Photograph of Leopold and Rudolf BlaschkaLeopold (1822-1895) and Rudolf (1857-1939) Blaschka (courtesy of the Rakow Research Library of The Corning Museum of Glass)

The father and son team of Leopold and Rudolf Blaschka were the culmination of a long line of glass artisans from Bohemia, a glassmaking center of Czechoslovakia. Between 1863 and 1936, they supplied museums and universities all over the world with stunningly lifelike models of plants and animals, ending with the well-known series of glass flowers at Harvard.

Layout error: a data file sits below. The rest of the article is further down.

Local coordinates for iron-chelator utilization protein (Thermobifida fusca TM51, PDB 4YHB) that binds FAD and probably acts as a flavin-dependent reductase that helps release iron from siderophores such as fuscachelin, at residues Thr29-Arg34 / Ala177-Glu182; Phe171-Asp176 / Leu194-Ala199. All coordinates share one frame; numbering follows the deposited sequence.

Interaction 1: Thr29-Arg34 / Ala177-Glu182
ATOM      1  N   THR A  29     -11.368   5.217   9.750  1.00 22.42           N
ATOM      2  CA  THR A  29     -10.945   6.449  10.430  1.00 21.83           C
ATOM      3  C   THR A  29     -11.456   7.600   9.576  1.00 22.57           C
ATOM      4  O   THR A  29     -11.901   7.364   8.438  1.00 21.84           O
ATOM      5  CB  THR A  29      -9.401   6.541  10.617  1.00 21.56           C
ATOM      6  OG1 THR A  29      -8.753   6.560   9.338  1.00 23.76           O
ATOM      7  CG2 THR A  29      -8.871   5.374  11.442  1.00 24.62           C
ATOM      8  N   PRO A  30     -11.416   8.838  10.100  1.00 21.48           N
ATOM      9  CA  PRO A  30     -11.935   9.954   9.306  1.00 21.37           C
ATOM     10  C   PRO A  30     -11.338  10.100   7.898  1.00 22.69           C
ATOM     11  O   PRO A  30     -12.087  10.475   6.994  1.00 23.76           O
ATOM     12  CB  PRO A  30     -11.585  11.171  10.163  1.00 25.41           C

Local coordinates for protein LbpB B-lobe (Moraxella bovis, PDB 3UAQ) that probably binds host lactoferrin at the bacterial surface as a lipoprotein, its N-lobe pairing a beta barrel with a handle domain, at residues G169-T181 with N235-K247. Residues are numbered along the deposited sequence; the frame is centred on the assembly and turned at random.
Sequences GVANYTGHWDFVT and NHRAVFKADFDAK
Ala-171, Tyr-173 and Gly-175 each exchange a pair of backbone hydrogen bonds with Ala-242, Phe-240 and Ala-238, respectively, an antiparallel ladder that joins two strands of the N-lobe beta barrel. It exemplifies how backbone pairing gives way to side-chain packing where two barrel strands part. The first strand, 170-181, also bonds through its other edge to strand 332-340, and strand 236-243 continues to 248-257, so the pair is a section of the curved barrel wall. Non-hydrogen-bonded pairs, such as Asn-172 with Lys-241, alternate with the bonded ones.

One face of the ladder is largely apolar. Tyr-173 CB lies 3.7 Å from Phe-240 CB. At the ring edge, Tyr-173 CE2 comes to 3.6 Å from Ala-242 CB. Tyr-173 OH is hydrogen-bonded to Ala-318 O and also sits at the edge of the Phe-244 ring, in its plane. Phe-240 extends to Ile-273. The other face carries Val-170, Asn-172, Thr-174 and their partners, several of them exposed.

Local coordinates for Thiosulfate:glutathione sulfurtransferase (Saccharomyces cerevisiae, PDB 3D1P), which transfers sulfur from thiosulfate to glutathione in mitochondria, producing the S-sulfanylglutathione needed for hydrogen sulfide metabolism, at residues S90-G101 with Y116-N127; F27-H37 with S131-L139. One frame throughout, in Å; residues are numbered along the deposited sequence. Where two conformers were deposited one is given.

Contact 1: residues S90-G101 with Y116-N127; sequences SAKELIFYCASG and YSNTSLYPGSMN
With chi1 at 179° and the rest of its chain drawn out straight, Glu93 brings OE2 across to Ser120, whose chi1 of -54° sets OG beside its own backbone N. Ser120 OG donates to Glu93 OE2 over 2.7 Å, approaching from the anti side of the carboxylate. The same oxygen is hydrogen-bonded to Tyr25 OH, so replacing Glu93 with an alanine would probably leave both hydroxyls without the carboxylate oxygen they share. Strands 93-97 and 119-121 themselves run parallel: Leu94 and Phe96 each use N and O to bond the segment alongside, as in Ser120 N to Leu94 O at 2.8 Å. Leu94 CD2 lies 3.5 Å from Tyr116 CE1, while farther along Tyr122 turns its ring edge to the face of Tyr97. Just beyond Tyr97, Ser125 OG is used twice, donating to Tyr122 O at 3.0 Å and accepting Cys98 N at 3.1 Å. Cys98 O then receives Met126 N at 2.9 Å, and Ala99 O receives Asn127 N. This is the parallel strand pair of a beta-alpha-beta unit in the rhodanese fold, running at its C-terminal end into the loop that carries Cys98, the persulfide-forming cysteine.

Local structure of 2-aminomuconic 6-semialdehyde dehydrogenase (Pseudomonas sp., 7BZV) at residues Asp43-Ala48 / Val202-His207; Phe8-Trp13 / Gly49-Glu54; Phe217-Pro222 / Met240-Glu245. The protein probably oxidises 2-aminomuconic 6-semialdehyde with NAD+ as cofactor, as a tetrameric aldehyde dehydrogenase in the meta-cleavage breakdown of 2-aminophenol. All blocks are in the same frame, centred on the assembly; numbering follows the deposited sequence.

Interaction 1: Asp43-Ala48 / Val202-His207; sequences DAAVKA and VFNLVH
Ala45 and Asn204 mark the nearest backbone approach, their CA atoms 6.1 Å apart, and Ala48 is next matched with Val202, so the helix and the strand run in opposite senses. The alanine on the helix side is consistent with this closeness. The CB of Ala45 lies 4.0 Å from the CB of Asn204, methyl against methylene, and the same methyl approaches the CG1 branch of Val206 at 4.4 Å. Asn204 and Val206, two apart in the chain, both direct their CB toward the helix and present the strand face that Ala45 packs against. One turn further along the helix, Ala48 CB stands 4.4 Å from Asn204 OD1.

As a young man, Leopold was strongly drawn to painting but in the interests of practicality, apprenticed to a jewelry maker and gem cutter before joining his father as a glassworker. He became an extraordinarily skilled lampworker, a skill that he taught his son when Rudolf became his father's sole assistant. Lampworking is a method used to fashion intricate and delicate forms from glass rods and tubes heated in a flame until they are soft enough to be manipulated into shapes.


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